The tricky part about this is that the couples cohabiting before marriage in the 70s and 80s were not the same couples who are living together before marriage today. Today, cohabitation is a very common practice; a few decades ago, it was neither as common nor as societally accepted as it is today. Therefore, the couples shacking up without a wedding ring back in the day were likely more rebellious and less conventional than their peers. These characteristics can come with a whole host of relationship dynamics and personality traits that could potentially be linked to divorce. The couples moving in together today, by contrast, are average folks who aren’t any more likely than the next guy to live far outside society’s relationship norms. Therefore, when looking at research on cohabitation and divorce, it might be wise to focus more on recent studies.
Puzzle Piece #6: Sliding Into Marriage
Cohabitation is a pretty big commitment, but many couples simply slide into it without first giving it careful consideration and discussing its implications. Although the commitment that comes with cohabitation is not on the same level as marriage, it involves a greater intertwining of lives than living separately while dating—and that can make it more complicated to break up. Maybe you both pay rent for the apartment. Maybe you’ve bought household items together. Maybe you have a pet together. These and other similar factors all mean that breaking up isn’t as easy as it would have been before you were living together. Because it’s harder to get out of a relationship when you’re cohabiting, some couples end up prolonging relationships past their expiration dates.
In some cases, these couples also slide into marriage without giving that so much thought, either. Their families may expect them to get married, or they may simply feel that the time for marriage has arrived naturally after being together for so long. They may decide to get engaged without stopping to survey whether the relationship is truly serving them well. These couples could be the ones to report lower relationship satisfaction and also might be more likely to divorce later, which could skew the data and make it appear in some studies as though it is early cohabitation that causes higher divorce rates. In cases like these, it has more to do with these couples getting married by default, even when they perhaps shouldn’t have. Cohabitation may have pushed these couples closer to marriage, but it didn’t cause their divorce.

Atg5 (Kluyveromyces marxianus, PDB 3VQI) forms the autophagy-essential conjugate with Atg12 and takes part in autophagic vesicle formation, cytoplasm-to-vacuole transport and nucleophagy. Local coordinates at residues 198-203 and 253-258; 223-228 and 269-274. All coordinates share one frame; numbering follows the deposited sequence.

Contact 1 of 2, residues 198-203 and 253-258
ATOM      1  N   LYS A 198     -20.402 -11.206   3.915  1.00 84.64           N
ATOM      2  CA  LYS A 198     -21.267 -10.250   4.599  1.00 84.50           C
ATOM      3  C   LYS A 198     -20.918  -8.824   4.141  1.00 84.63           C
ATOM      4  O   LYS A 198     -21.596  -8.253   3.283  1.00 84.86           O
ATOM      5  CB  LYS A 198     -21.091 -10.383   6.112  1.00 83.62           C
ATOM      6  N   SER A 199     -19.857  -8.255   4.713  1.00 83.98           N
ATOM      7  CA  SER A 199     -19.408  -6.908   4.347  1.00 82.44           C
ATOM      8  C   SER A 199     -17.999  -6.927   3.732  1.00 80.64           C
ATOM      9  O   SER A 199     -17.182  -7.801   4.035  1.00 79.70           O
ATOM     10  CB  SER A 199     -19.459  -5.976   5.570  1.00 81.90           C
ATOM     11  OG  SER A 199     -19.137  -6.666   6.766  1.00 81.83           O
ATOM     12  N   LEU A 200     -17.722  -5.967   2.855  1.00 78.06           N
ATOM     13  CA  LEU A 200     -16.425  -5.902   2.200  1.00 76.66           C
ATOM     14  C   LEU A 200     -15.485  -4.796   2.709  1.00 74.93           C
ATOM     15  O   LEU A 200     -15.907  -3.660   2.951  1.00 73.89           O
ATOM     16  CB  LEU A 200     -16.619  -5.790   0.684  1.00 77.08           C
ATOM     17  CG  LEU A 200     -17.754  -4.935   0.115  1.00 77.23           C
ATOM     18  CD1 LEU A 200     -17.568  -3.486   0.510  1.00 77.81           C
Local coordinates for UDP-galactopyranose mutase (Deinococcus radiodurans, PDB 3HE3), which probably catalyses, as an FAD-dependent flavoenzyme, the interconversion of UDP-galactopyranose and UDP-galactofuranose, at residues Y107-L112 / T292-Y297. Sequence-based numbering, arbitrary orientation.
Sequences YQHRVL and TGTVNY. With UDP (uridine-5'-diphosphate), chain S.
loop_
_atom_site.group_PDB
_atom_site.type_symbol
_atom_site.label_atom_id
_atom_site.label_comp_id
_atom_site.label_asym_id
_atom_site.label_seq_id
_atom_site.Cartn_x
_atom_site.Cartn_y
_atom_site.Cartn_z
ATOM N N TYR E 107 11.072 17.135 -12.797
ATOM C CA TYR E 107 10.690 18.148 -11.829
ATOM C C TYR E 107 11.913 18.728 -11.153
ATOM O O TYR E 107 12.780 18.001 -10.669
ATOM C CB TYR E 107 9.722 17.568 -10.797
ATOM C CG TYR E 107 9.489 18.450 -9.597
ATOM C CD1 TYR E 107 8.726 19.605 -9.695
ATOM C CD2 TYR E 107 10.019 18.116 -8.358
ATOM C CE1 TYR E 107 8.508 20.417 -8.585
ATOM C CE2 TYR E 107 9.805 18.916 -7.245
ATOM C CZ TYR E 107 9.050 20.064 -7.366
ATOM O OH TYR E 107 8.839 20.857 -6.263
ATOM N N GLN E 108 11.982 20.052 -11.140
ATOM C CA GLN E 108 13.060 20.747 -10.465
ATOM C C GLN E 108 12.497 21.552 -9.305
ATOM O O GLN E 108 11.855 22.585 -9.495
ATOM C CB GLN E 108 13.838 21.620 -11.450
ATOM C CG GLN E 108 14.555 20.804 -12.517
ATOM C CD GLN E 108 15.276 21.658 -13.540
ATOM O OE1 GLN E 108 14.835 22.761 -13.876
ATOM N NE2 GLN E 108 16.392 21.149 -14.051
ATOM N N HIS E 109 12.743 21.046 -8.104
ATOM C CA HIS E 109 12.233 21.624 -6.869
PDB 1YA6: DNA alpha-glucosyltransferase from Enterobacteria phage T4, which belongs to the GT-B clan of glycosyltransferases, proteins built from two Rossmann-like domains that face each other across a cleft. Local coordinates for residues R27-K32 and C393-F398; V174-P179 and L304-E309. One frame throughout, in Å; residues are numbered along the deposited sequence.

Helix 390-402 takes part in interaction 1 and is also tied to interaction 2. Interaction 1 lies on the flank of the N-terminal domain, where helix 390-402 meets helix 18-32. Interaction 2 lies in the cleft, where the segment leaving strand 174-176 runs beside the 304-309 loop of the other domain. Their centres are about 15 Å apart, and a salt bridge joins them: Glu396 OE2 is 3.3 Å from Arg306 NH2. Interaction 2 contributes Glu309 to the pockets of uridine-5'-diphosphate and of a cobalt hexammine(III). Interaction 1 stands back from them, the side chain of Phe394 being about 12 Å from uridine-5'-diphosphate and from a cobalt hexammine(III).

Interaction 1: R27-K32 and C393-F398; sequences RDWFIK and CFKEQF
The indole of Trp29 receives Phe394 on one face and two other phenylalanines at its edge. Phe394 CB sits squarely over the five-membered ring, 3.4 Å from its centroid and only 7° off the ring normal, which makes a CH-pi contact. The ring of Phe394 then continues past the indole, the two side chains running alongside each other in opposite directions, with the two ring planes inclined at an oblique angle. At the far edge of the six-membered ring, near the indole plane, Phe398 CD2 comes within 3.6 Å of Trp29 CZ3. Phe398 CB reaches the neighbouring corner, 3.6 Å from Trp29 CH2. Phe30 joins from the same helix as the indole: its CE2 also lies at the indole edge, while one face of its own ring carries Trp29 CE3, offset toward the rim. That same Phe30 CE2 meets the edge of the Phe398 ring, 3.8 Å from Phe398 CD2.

This is just another reason to take cohabitation seriously and not do it on a whim, out of convenience, or out of the desire to save money. Like it or not, cohabitation makes a relationship feel more committed. Before you decide to take the plunge and move in together, talk about whether you’re ready for an increased level of commitment and what it means for your future plans together. More specifically, you should also talk about whether you plan on getting married if all goes well.
There’s a scientific basis for having this talk. A 1996 study shed some light on an interesting correlation between cohabitation and engagement: the results indicated that those who were cohabiting but were not engaged did not have as high-quality relationships as their peers who lived together and did plan to get married. The takeaway here is that couples moving in together are more likely to have good relationships if they move in together with an eye toward marriage.
The Next Steps
When entered mindfully and without rushing, cohabitation can be an amazing way to increase commitment, hone communication and teamwork, and even ready the relationship for engagement and marriage. It’s an important step along the path. For cohabiting couples who eventually get engaged, there’s another crucial step before marriage. It’s one that is frequently overlooked or waved off, but it’s instrumental to the future success of the relationship: the prenup.
The reason we’re so enthusiastic about prenups is…well, actually, there are many reasons. Prenups don’t only help couples to set up a contingency plan in case of divorce. That is, of course, an important element of a prenuptial agreement, and doing so can protect both partners, equalize power dynamics, and bring some peace of mind. However, aside from these well-known benefits, prenups also help couples to define their financial roles and expectations during marriage as well as establish healthy boundaries between what’s ‘mine,’ what’s ‘yours,’ and what’s ‘ours .’The process of drafting a prenup also opens up communication about a whole range of sticky financial topics that are better-discussed upfront rather than delayed until they cause problems.
HelloPrenup has devised a new, smarter way for couples to tackle their prenuptial agreements without spending hours in attorney’s offices, spending down their savings accounts, and going gray in the process. Our interactive platform guides you through the process of drafting your own prenup and offers a more affordable and less stressful solution in the process.